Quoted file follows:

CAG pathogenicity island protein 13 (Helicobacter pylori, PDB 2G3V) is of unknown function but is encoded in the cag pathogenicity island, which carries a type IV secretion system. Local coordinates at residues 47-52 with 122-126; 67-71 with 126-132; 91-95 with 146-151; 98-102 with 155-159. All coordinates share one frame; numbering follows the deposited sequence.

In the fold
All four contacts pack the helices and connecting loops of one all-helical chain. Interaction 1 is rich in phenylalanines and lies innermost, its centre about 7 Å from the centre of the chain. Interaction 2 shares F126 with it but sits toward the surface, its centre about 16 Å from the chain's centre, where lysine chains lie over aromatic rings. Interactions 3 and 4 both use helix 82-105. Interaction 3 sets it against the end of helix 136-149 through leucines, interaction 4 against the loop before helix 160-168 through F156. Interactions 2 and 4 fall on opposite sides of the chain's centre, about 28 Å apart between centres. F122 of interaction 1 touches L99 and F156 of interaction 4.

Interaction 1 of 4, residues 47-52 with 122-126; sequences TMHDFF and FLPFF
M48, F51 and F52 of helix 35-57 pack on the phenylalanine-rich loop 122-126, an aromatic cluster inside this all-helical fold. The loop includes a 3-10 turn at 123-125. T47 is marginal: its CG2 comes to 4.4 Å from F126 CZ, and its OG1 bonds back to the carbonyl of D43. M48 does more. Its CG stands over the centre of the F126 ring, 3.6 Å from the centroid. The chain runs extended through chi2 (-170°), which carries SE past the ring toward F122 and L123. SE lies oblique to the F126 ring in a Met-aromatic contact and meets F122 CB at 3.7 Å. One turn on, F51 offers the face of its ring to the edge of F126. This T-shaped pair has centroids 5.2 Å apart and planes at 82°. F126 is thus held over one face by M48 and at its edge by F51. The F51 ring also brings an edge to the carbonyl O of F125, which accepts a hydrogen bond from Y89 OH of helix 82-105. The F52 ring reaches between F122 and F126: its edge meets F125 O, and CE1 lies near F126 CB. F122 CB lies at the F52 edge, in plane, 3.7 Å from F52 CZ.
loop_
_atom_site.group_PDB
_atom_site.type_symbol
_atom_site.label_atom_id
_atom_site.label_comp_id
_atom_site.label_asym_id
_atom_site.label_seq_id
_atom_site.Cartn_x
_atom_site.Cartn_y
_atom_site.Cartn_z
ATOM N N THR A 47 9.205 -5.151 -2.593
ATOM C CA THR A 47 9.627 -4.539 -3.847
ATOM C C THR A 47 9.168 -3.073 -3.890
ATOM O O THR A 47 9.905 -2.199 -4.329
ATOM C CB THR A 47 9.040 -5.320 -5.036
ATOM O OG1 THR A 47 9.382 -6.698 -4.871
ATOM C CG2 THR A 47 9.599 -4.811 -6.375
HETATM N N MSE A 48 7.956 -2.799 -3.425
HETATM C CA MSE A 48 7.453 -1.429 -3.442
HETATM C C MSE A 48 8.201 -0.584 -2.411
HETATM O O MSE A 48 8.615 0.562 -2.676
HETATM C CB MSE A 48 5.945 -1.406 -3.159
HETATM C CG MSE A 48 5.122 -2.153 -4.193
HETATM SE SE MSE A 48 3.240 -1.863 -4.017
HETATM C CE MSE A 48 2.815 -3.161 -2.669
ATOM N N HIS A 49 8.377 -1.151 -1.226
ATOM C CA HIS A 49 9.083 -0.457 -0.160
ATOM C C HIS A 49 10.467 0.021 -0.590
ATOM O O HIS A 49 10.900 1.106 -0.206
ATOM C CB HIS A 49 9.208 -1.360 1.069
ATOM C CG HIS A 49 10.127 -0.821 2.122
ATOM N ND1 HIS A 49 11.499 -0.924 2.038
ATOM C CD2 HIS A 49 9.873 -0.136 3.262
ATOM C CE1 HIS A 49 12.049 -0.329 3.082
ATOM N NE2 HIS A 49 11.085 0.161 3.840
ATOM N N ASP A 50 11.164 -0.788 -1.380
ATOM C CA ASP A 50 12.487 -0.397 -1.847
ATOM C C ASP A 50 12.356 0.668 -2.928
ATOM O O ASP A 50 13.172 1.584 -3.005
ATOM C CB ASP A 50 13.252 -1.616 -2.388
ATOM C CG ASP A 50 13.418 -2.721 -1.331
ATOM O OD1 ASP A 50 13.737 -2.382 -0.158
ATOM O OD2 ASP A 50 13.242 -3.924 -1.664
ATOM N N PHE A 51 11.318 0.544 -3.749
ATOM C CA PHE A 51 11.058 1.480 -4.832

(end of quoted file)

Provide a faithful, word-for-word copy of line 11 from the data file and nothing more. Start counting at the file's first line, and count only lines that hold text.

_atom_site.label_asym_id